% Announcing the Return of Modest % blog, modest, python % 2008-09-08
As a programmer, I pride myself in being lazy. This might at first seem like a horrible thing to take pride in but hear me out.
Let me give you an example related to my day job. Two weeks ago I was given a
CSV file containing 2000+ rows with the header row of
was a list of credit card transactions that were taken from development and
migrated to the production credit card processor. But, as luck would have it
some credit credit cards had expired, had insufficient funds, or were just
flat out denied when the charge authorization was requested during this
So, obviously, someone had to go through and filter through this CSV file, find the entries that had succeeded and make note that the user was paid up in full. Additionally, we needed to filter the failed results, find the user and tell them there was a problem with their payment. In other words, we needed 2 lists–payees and repayors.
At this point I knew I had a few choices. I could fire up GNU Emacs, run
keep-lines, save the buffer, undo and then run
M-x flush-lines, save and
have two lists. Then of course, I’d have to spend the afternoon looking up
everyone in the list and recording the proper data changes.
The other option would be to be lazy and write about 5 lines of Python and turn the 2000+ row CSV file into 2 SQL queries, which Oracle would happily run for me. The work it takes to craft the 5 lines, would almost certainly be less work than the manual labor.
Naturally, as the first sentence suggests I choose the second option.
lines = open('records.csv').readlines()[1:] payors = [x.split(',') for x in lines if '(Accept)' in x] repays = [x.split(',') for x in lines if '(Failure)' in x] print "UPDATE PAID SET paid = 1 WHERE pid IN (select pid from TRANS WHERE
rid IN (‘%s’);” % ‘,’.join([“‘“ + i + “‘“ for i in payors])
print "UPDATE PAID SET paid = 0 WHERE pid IN (select pid from TRANS WHERE
rid IN (‘%s’);” % ‘,’.join([“‘“ + i + “‘“ for i in repays])
But, you gotta ask yourself, “is this laziness?”
What Does This Have to Do With Modest?
There’s a concern I have with some types of software where more work is being done than is really necessary. The definitive example is of course blogs.
Back in the early days of blogs, the writer was tasked at creating a new static page (probably from a template) and hand crafting the HTML that made up the new post. If the blog had comments, they might include a file using SSI to display the comments, and the CGI script that processed comments would do nothing more than write the comment to the file included. And even when the first blog “engines” came out, which automated the tedious process of copying the template and hand assembling the new page and all of the indexes, they were just a series of forms and CGI scripts that took the values of some form fields and generated the static HTML files for you.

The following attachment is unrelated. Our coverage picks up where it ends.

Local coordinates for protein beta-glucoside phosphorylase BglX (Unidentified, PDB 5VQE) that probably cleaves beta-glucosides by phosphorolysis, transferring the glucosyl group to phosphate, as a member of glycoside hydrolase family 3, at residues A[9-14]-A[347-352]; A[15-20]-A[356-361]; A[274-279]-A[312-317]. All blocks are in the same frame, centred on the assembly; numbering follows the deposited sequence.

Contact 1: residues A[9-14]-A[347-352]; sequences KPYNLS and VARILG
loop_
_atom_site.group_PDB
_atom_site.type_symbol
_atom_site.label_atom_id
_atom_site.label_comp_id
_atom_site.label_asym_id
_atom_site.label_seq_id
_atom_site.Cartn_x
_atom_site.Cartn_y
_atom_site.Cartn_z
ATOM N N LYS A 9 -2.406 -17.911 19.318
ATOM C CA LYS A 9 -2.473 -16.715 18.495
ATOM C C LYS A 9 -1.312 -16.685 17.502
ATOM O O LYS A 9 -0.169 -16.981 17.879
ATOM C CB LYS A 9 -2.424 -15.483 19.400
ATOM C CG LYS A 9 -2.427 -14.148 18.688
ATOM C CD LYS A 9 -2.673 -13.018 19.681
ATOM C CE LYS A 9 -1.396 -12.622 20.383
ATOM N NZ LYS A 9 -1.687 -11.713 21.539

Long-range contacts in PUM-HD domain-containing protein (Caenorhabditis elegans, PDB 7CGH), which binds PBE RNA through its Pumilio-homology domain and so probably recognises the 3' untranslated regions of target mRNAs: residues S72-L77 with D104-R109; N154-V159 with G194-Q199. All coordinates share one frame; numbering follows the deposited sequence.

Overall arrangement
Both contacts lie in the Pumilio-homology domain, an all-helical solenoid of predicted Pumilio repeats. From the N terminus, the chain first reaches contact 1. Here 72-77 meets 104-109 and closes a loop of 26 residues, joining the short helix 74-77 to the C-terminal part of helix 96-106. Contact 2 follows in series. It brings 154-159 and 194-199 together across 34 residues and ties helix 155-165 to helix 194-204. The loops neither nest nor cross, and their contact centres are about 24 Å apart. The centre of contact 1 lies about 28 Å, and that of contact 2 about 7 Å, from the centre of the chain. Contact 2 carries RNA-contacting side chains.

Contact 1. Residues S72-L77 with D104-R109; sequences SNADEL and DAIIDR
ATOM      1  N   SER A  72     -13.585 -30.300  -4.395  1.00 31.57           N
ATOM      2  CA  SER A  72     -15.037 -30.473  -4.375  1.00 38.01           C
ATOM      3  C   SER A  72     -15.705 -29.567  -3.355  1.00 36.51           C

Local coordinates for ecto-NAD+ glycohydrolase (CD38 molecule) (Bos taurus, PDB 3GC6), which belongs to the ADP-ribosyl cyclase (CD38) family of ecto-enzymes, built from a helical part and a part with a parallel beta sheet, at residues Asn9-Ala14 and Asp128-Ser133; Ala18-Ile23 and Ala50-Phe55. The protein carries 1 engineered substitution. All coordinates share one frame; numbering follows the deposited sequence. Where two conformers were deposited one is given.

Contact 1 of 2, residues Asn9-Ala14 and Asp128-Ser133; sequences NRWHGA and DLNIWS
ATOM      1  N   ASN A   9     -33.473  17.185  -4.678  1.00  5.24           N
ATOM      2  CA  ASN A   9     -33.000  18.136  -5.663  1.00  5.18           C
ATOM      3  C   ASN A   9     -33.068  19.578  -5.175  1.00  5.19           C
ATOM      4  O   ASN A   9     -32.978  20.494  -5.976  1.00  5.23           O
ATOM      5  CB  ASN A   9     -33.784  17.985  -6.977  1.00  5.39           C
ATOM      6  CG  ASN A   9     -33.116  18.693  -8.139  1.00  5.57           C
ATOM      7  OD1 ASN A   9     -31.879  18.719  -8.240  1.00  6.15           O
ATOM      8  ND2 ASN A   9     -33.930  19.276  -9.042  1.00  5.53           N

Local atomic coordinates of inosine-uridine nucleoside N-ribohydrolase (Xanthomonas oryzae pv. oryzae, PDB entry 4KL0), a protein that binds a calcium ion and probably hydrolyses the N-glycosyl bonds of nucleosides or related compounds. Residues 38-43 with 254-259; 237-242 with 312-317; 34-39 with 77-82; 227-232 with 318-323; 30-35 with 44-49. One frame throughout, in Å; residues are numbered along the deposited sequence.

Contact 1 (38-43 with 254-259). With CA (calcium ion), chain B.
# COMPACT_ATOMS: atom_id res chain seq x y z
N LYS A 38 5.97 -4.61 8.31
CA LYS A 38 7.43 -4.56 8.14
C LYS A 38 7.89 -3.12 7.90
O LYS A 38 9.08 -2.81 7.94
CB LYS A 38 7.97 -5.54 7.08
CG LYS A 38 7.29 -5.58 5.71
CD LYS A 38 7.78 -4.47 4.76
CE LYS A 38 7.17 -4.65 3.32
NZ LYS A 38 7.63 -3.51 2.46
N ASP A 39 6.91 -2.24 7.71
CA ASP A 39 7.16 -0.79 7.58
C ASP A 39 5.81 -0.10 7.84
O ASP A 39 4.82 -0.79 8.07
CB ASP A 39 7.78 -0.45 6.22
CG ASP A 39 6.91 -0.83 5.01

But somewhere along the lines, the process of compiling a blog was over engineered. Writers felt that their posts needed to be JIT compiled, which required that blogs actually serve dynamic HTML rather than just serving a static file. Suddenly, storing posts in databases became the norm, which resulted in high loads on servers when sites like Slashdot published a link to your site on their homepage.
The Slashdot Effect, as it became known, resulted in many things like the community mirroring of sites, and eventually, public CDNs started popping up like Coral Cache to mirror the site automatically. This is mostly unnecessary when you consider the fact that had blogs not been so reliant on a database backend, servers could have withstood a much higher load, and stood up by themselves under many situations.
In fact, the first thing that most shared hosting companies will do in the event of the Slashdot Effect, or Digg Effect, seems to be to take a static snapshot of the page and serve that.
Modest cuts out the middle man. Everything is served as static HTML, because I believe that JIT compiling blog engines do too much work. Modest doesn’t require a database, doesn’t generate content on the fly, but with a little luck, some time and a little ingenuity, I feel that it will become as full featured a blog engine as you can get for command line use.
A few years ago, I wrote an initial version of Modest, in Python, which
generated static HTML from simple text files. It worked fairly well, but
wasn’t flexible. The date of the post was based on the files
there was no way to really add metadata to the post. This worked fine, but in
some cases (e.g.
cp post.txt post.txt.bak) you simply loose the date
information. The quick fix I came up with was to cache the
ctime in another
file, which was just a mess. And of course, this only solved storing one piece
The new version of Modest, which will be released for public consumption very soon, had unlimited metadata potential, because the entry actually contains a spot for it. Each post is defined simply by doing:
Some Post 2008-10-10 10:10:32 something, strange, neighborhood, ghostbusters UnknownMetaData1: gets converted to a string UnknownMetaData2: False Post body goes here, but note--the Date field becomes a Python datetime, and Published becomes a Python boolean True. These values become available in the template's context.
Because those variables become available in the template’s context, interesting things can now occur. Suddenly you can, without changing your database schema, make certain posts behave differently, just by including a bit more metadata and adding the appropriate logic to your templates. It’s not very MVC, but who cares about that? The point is, you get flexibility for free, and flexibility is another part of being lazy. This all happens to tie into another project, but we’re out of time for now. Look for more of Modest soon.
*[JIT]: Just in Time
*[SSI]: Server Side Includes
*[CDN]: Content Distribution Networks